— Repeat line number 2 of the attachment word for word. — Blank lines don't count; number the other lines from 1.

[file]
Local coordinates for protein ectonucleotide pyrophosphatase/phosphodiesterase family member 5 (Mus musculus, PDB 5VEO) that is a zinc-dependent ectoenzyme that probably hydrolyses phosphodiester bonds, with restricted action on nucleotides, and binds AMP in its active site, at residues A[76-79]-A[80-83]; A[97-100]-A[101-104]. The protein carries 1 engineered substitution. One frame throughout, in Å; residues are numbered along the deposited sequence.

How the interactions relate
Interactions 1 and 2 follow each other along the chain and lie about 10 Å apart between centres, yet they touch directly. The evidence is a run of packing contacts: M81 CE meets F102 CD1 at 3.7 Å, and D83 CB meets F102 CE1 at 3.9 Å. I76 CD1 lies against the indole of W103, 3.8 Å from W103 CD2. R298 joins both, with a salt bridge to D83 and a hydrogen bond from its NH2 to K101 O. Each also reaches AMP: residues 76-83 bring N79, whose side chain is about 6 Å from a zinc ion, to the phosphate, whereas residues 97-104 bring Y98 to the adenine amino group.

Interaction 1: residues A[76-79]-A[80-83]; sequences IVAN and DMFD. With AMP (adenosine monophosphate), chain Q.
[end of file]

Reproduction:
How the interactions relate